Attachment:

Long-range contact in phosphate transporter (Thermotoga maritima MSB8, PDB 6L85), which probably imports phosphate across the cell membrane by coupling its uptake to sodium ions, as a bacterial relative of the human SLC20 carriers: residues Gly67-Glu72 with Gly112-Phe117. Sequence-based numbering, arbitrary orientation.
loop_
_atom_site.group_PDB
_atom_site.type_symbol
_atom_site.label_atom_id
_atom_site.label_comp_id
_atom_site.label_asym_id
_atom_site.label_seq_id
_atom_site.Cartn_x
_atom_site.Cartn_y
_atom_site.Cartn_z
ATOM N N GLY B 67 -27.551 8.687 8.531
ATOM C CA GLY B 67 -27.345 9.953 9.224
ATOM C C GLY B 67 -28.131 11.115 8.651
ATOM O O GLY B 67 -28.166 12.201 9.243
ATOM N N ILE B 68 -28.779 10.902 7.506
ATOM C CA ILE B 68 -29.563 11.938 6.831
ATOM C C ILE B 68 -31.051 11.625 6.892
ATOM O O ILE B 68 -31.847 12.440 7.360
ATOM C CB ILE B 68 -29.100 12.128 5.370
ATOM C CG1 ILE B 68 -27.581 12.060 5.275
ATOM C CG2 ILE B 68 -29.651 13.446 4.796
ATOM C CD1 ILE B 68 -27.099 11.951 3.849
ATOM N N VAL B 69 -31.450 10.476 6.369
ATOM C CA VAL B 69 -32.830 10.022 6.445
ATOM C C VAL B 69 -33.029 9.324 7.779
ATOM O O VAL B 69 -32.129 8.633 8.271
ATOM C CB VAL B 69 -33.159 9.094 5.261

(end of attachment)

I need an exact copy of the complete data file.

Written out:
Long-range contact in phosphate transporter (Thermotoga maritima MSB8, PDB 6L85), which probably imports phosphate across the cell membrane by coupling its uptake to sodium ions, as a bacterial relative of the human SLC20 carriers: residues Gly67-Glu72 with Gly112-Phe117. Sequence-based numbering, arbitrary orientation.
loop_
_atom_site.group_PDB
_atom_site.type_symbol
_atom_site.label_atom_id
_atom_site.label_comp_id
_atom_site.label_asym_id
_atom_site.label_seq_id
_atom_site.Cartn_x
_atom_site.Cartn_y
_atom_site.Cartn_z
ATOM N N GLY B 67 -27.551 8.687 8.531
ATOM C CA GLY B 67 -27.345 9.953 9.224
ATOM C C GLY B 67 -28.131 11.115 8.651
ATOM O O GLY B 67 -28.166 12.201 9.243
ATOM N N ILE B 68 -28.779 10.902 7.506
ATOM C CA ILE B 68 -29.563 11.938 6.831
ATOM C C ILE B 68 -31.051 11.625 6.892
ATOM O O ILE B 68 -31.847 12.440 7.360
ATOM C CB ILE B 68 -29.100 12.128 5.370
ATOM C CG1 ILE B 68 -27.581 12.060 5.275
ATOM C CG2 ILE B 68 -29.651 13.446 4.796
ATOM C CD1 ILE B 68 -27.099 11.951 3.849
ATOM N N VAL B 69 -31.450 10.476 6.369
ATOM C CA VAL B 69 -32.830 10.022 6.445
ATOM C C VAL B 69 -33.029 9.324 7.779
ATOM O O VAL B 69 -32.129 8.633 8.271
ATOM C CB VAL B 69 -33.159 9.094 5.261